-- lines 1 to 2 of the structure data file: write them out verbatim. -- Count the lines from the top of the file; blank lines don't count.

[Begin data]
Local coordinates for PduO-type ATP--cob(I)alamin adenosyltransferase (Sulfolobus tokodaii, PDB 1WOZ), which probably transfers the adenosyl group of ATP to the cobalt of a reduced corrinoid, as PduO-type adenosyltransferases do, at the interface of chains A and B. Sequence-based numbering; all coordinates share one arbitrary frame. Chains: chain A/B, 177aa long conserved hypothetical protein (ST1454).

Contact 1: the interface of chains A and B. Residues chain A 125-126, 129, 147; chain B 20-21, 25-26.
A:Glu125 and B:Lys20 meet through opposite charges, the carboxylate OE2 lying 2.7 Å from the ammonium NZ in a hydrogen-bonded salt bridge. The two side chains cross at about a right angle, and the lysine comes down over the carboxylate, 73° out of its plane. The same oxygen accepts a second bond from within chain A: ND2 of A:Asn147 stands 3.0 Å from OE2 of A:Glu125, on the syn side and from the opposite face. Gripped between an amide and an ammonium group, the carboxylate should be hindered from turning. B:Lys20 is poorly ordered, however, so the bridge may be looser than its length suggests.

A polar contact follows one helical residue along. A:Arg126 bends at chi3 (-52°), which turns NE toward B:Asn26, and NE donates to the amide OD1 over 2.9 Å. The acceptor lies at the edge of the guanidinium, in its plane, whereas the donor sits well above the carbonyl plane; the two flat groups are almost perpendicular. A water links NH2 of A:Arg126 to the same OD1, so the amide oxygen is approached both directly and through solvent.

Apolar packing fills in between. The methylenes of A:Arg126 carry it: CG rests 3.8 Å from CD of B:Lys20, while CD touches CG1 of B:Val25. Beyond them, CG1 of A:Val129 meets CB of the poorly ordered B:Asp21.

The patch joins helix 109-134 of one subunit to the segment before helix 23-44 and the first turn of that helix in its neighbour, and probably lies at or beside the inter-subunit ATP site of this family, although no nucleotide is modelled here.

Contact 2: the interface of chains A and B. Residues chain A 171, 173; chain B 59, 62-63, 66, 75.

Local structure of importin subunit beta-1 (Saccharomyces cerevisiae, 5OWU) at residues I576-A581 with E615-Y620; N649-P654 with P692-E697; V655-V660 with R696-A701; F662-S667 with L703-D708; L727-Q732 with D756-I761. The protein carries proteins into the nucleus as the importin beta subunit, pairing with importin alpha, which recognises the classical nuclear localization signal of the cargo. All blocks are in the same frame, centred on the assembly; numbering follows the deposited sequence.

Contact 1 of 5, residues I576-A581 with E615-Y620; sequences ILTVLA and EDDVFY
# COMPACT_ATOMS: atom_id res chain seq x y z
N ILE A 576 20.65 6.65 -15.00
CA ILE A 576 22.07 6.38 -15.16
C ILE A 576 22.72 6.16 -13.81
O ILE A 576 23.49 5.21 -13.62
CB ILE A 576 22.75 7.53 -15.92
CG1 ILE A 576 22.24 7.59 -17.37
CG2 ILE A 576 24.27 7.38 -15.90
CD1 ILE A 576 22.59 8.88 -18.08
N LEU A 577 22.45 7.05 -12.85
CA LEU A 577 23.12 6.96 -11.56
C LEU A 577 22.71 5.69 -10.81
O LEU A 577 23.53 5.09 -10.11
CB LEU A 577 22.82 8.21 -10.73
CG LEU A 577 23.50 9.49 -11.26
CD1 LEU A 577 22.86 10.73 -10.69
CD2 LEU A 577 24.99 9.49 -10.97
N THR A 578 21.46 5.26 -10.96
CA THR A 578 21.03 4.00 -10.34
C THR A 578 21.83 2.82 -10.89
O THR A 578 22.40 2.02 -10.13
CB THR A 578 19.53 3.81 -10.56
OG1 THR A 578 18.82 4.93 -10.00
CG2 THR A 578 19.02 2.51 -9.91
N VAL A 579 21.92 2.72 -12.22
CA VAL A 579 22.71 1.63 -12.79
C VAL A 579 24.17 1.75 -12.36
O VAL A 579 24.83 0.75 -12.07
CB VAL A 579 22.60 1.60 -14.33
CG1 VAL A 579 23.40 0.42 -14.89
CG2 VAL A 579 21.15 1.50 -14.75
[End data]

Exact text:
Local coordinates for PduO-type ATP--cob(I)alamin adenosyltransferase (Sulfolobus tokodaii, PDB 1WOZ), which probably transfers the adenosyl group of ATP to the cobalt of a reduced corrinoid, as PduO-type adenosyltransferases do, at the interface of chains A and B. Sequence-based numbering; all coordinates share one arbitrary frame. Chains: chain A/B, 177aa long conserved hypothetical protein (ST1454).

Contact 1: the interface of chains A and B. Residues chain A 125-126, 129, 147; chain B 20-21, 25-26.